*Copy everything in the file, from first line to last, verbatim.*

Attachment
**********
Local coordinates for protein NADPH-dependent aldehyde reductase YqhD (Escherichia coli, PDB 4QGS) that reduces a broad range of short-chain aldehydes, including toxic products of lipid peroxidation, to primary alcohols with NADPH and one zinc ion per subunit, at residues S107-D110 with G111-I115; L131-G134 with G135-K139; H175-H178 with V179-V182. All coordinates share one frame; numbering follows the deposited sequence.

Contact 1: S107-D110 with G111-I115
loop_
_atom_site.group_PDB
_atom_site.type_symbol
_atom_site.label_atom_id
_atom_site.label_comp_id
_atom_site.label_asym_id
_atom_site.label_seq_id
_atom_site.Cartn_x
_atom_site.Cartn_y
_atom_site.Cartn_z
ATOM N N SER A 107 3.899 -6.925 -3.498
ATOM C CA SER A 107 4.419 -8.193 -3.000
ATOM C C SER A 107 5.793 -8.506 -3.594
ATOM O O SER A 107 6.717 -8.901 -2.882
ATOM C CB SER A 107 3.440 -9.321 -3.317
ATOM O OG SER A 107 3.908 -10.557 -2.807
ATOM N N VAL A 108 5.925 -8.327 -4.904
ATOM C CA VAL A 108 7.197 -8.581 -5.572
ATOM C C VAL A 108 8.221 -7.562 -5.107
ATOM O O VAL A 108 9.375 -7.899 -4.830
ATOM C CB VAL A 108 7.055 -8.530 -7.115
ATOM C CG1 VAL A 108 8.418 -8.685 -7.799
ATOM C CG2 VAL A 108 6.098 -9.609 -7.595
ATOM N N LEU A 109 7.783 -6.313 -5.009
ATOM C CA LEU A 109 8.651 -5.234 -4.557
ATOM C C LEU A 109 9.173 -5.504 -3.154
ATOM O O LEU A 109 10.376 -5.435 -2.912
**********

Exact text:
Local coordinates for protein NADPH-dependent aldehyde reductase YqhD (Escherichia coli, PDB 4QGS) that reduces a broad range of short-chain aldehydes, including toxic products of lipid peroxidation, to primary alcohols with NADPH and one zinc ion per subunit, at residues S107-D110 with G111-I115; L131-G134 with G135-K139; H175-H178 with V179-V182. All coordinates share one frame; numbering follows the deposited sequence.

Contact 1: S107-D110 with G111-I115
loop_
_atom_site.group_PDB
_atom_site.type_symbol
_atom_site.label_atom_id
_atom_site.label_comp_id
_atom_site.label_asym_id
_atom_site.label_seq_id
_atom_site.Cartn_x
_atom_site.Cartn_y
_atom_site.Cartn_z
ATOM N N SER A 107 3.899 -6.925 -3.498
ATOM C CA SER A 107 4.419 -8.193 -3.000
ATOM C C SER A 107 5.793 -8.506 -3.594
ATOM O O SER A 107 6.717 -8.901 -2.882
ATOM C CB SER A 107 3.440 -9.321 -3.317
ATOM O OG SER A 107 3.908 -10.557 -2.807
ATOM N N VAL A 108 5.925 -8.327 -4.904
ATOM C CA VAL A 108 7.197 -8.581 -5.572
ATOM C C VAL A 108 8.221 -7.562 -5.107
ATOM O O VAL A 108 9.375 -7.899 -4.830
ATOM C CB VAL A 108 7.055 -8.530 -7.115
ATOM C CG1 VAL A 108 8.418 -8.685 -7.799
ATOM C CG2 VAL A 108 6.098 -9.609 -7.595
ATOM N N LEU A 109 7.783 -6.313 -5.009
ATOM C CA LEU A 109 8.651 -5.234 -4.557
ATOM C C LEU A 109 9.173 -5.504 -3.154
ATOM O O LEU A 109 10.376 -5.435 -2.912